Capacity of Turkey and the World Bank

In a meeting with representatives of civil society organizations during his first official visit to Turkey, World Bank President Jim Yong Kim raised the question of healthcare in Turkey and asked how the Turkish government performs in that respect. Even the most ardent critics of the ruling Justice and Development Party (AK Party) government at the meeting had to acknowledge that the government had successfully transformed the country’s beleaguered healthcare system by turning it into an affordable and accessible universal healthcare system with real improvements in the quality of care. Kim then turned around and said, “Do you know how rare it is to see that in other countries in the world?”

The point Kim, a physician by profession, was trying to make was that he was very impressed by the government’s capacity to implement and deliver reforms. As the World Bank has partially funded this overhaul in Turkish healthcare, he must be particularly proud that the World Bank has earned some credit for itself as a partner in a success story in one of the world’s emerging economies. In fact, Turkey was highlighted in a World Bank training course on healthcare reform as a case study in how to achieve universal healthcare coverage. He is definitely passionate about the issue, and he lamented the fact that most people see investment in healthcare as a simple expenditure, while it actually brings gross domestic product (GDP) growth. If people quit smoking as a result of an anti-smoking campaign, the government would save millions of dollars it would otherwise have spent on treating cancer patients.

During the interview I had with him on Wednesday, he even said that Turkey should choose healthcare transformation as one of the themes for its presidency of the G-20 when it takes the rotating spot in 2015. Each and every member of the G-20 should learn from the Turkish experience, he said, stressing that Turkey is very good at what he called the “science of delivery.” We are too focused on the finance and policy side when we should be focusing more on the implementation phase, Kim underlined, drawing on his experience with failed development projects that looked very good on paper over his 25 years in the field.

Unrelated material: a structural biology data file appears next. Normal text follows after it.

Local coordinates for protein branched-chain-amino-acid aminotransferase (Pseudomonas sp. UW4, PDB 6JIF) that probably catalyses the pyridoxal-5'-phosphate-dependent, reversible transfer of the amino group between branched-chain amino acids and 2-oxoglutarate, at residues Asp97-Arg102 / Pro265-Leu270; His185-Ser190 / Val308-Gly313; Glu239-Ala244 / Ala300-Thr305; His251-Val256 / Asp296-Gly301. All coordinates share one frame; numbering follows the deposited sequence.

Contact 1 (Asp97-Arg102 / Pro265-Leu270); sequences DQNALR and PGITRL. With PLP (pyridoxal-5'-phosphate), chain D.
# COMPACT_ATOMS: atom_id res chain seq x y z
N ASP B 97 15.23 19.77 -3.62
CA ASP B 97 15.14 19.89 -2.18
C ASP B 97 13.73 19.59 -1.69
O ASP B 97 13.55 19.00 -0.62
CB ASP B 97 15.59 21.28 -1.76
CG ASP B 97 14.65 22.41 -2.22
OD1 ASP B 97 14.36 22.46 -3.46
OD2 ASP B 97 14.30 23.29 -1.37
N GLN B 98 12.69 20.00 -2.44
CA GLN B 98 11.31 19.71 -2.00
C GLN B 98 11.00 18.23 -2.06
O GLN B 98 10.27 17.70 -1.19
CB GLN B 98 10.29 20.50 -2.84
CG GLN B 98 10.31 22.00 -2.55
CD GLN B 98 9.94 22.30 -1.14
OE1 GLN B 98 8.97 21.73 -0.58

Kim’s visit to Turkey highlighted the working relationship between Turkey and the World Bank, which can be touted as a success story over the last decade. Turkey has evolved from a loan recipient into a major partner for the bank, not only as an important contributor to the bank’s coffers but also as a model country whose best practices for structural reforms can be used as an example for other developing and less-developed countries. Turkey’s economy czar, Deputy Prime Minister Ali Babacan, has personally established a strong relationship with the bank’s management, and Babacan’s economic team does not shy away from consulting closely with the bank on a number of issues in the Turkish economy. This valuable relationship has contributed to Turkey’s elevated status as upper-middle income country with a GDP of $786 billion, making it the 18th largest economy in the world.

As the World Bank set the ambitious goals of ending extreme poverty by 2030 and boosting shared prosperity for the bottom 40 percent in developing countries, Turkey has emerged as a country of interest for many looking to tap into its best experiences in different areas. Since Turkey was able to lower its poverty from 23 percent of the population in 2003 to 8.7 percent in 2011 and is now very active in promoting development in the World Trade Organization (WTO) as the chair of the Fourth United Nations Conference on the Least Developed Countries (LDC-IV), it can be a good partner to help the World Bank achieve its goals. In fact, the World Bank has already launched a project with Turkey in which the nation will share its development lessons with policymakers around the world. “Already, our teams are bringing delegations from various countries to Turkey for knowledge exchanges,” Kim said, stressing that the bank’s İstanbul office, its largest outside Washington, would be handling this traffic. Malaysia and Kosovo are already interested in the health sector, Iraq in the social security system and Mauritania in the use of information technology.